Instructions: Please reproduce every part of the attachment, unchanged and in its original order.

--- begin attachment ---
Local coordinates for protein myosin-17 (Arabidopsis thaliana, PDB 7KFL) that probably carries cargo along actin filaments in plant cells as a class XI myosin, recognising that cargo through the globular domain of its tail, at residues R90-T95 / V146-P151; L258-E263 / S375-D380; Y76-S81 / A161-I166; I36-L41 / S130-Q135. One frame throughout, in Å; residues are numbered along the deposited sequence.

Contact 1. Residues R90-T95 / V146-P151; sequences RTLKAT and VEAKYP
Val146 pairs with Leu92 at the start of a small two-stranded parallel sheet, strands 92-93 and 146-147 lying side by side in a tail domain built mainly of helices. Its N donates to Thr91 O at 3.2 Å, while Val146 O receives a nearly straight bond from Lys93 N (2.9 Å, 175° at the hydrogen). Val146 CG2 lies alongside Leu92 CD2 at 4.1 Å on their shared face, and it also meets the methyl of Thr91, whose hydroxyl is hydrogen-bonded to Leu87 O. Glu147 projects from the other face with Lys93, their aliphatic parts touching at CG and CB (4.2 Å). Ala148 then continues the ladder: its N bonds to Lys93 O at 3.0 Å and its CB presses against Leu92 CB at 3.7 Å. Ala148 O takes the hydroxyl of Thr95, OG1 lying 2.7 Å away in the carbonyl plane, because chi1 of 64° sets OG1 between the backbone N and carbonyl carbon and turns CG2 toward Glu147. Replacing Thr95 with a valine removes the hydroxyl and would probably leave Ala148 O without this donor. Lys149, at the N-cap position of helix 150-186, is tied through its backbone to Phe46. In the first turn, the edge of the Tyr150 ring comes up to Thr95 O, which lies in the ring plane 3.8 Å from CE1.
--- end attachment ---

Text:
Local coordinates for protein myosin-17 (Arabidopsis thaliana, PDB 7KFL) that probably carries cargo along actin filaments in plant cells as a class XI myosin, recognising that cargo through the globular domain of its tail, at residues R90-T95 / V146-P151; L258-E263 / S375-D380; Y76-S81 / A161-I166; I36-L41 / S130-Q135. One frame throughout, in Å; residues are numbered along the deposited sequence.

Contact 1. Residues R90-T95 / V146-P151; sequences RTLKAT and VEAKYP
Val146 pairs with Leu92 at the start of a small two-stranded parallel sheet, strands 92-93 and 146-147 lying side by side in a tail domain built mainly of helices. Its N donates to Thr91 O at 3.2 Å, while Val146 O receives a nearly straight bond from Lys93 N (2.9 Å, 175° at the hydrogen). Val146 CG2 lies alongside Leu92 CD2 at 4.1 Å on their shared face, and it also meets the methyl of Thr91, whose hydroxyl is hydrogen-bonded to Leu87 O. Glu147 projects from the other face with Lys93, their aliphatic parts touching at CG and CB (4.2 Å). Ala148 then continues the ladder: its N bonds to Lys93 O at 3.0 Å and its CB presses against Leu92 CB at 3.7 Å. Ala148 O takes the hydroxyl of Thr95, OG1 lying 2.7 Å away in the carbonyl plane, because chi1 of 64° sets OG1 between the backbone N and carbonyl carbon and turns CG2 toward Glu147. Replacing Thr95 with a valine removes the hydroxyl and would probably leave Ala148 O without this donor. Lys149, at the N-cap position of helix 150-186, is tied through its backbone to Phe46. In the first turn, the edge of the Tyr150 ring comes up to Thr95 O, which lies in the ring plane 3.8 Å from CE1.